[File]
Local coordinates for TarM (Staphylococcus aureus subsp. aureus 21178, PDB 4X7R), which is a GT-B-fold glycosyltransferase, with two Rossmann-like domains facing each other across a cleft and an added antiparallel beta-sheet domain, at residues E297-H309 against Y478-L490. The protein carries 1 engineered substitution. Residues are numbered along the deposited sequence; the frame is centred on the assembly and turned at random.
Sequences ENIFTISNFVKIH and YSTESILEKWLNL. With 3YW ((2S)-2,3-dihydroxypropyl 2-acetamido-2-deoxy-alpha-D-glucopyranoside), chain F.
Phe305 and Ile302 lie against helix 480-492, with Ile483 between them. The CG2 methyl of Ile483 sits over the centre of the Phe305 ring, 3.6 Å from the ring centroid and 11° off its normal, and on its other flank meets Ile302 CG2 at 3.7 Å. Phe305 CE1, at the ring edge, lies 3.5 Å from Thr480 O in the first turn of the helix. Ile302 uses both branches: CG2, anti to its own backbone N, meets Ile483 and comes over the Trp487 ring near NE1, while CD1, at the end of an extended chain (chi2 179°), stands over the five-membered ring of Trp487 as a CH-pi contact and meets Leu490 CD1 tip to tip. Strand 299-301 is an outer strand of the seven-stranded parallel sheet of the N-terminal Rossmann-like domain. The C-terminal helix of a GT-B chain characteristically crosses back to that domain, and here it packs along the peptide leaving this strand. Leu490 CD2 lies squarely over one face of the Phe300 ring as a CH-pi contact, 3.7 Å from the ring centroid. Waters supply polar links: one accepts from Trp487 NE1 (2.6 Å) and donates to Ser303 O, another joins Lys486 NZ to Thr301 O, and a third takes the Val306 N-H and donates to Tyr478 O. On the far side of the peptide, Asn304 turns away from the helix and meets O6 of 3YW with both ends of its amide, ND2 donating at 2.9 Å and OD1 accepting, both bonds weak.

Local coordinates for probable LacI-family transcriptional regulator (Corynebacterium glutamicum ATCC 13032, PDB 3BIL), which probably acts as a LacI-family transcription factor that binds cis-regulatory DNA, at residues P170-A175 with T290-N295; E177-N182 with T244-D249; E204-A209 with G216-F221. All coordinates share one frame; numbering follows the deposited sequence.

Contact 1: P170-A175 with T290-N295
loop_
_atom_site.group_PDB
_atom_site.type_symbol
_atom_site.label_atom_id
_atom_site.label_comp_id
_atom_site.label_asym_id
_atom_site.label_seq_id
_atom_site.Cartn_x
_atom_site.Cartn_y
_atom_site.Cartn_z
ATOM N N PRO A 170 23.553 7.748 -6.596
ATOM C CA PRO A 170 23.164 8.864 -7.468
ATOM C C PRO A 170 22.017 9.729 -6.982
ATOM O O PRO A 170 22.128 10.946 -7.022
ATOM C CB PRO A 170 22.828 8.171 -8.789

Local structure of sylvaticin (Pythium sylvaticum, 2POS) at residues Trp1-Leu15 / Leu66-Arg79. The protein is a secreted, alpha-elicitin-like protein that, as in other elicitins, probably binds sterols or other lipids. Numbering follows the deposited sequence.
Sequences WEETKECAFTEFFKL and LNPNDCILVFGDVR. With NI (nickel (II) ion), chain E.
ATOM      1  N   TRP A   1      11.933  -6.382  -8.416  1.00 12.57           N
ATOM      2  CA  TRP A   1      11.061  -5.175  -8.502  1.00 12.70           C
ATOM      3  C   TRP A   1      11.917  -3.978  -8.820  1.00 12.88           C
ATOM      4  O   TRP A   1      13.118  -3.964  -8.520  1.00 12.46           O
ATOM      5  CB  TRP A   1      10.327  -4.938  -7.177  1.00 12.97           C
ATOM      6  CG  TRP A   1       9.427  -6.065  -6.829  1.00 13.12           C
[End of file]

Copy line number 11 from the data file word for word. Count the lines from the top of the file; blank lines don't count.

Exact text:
_atom_site.label_asym_id